"I am confident that curbing of volatility in Indian rupee will impart macro financial stability and improve India's medium- term growth outlook considerably by January 2014," Assocham President Rana Kapoor said in a statement.
In the current context, the combination of transient and targeted monetary measures along with short-term restrictions on capital outflows will eventually buffer the Indian rupee, with support from government measures to attract capital inflows, he added.
Amid continuing pressure on the Indian rupee, the RBI last week announced stern measures, including curbs on Indian firms investing abroad and a reduction of outward remittances, to restrict the outflow of foreign currency.
The central bank reduced the limit for overseas direct investment (ODI) by domestic companies, other than oil PSUs, under the automatic route from 400 per cent of net worth to 100 per cent. However, Oil India and ONGC Videsh were exempt from this limitation.
Terming the recent turbulence in the country's foreign exchange markets as an "overreaction" to Federal Reserve's signal of tapering its ongoing quantitative easing, Kapoor said: "Currently, although the policy intent (of the RBI) is towards targeted monetary and liquidity tightening, the tools adopted have been unconventional".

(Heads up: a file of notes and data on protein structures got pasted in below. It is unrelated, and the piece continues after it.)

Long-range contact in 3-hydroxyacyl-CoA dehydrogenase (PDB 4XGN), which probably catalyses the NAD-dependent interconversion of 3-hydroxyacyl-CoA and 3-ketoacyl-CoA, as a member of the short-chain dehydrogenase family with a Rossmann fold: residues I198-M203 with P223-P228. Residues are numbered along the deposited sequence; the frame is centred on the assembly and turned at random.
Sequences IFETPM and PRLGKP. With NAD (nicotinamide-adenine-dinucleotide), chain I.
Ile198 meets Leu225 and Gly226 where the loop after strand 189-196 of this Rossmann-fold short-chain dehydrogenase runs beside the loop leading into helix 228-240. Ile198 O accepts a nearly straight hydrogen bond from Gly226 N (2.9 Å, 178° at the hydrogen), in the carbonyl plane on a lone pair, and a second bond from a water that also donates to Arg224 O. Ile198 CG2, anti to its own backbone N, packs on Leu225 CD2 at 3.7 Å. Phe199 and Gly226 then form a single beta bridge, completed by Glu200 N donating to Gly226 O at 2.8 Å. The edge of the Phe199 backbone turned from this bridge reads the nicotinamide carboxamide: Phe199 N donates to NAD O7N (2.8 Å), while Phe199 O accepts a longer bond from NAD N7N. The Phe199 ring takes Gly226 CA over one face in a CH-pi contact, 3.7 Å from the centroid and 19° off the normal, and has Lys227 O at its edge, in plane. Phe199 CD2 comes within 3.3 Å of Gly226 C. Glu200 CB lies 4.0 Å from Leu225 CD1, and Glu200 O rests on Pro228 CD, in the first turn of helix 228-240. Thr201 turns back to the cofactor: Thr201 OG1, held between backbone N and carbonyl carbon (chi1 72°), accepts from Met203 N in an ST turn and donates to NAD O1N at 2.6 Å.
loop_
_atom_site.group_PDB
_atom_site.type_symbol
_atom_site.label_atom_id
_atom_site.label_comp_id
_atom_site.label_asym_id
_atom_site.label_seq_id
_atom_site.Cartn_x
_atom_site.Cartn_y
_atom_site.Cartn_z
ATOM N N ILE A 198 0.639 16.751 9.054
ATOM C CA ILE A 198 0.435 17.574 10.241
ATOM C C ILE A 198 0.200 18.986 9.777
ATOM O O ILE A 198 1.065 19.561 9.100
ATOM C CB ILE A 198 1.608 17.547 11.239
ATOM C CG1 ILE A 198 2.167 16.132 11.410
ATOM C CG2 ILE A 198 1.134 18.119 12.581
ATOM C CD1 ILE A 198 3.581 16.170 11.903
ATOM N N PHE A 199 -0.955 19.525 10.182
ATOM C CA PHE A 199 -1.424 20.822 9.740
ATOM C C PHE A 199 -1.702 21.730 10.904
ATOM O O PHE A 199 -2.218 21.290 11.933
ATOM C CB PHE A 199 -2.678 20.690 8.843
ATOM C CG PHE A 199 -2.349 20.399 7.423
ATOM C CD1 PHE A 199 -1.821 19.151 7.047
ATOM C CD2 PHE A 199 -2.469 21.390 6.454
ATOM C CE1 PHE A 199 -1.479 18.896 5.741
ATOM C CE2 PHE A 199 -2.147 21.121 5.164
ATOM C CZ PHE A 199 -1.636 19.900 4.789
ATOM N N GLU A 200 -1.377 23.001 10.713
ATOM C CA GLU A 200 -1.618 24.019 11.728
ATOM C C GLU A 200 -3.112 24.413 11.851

As part of the measures taken last week to stem the fall in the Indian rupee, RBI also reduced the limit for remittances made by resident individuals under the liberalised remittances scheme (LRS) from USD 2 lakh to USD 75,000 a year.
Resident individuals were, however, allowed to set up joint ventures or wholly owned subsidiaries outside under the ODI route within the revised LRS limit.
Moreover, the central bank notified that incremental non-resident deposits (FCNR and NRE) with a maturity of three years and above will be exempt from maintenance of statutory balance with the central bank.
Despite these steps, continuing its slide, the Indian rupee today breached 64-mark against dollar by falling 98 paise to trade at record low of 64.11 on persistent dollar demand and a weak opening in the domestic equity market.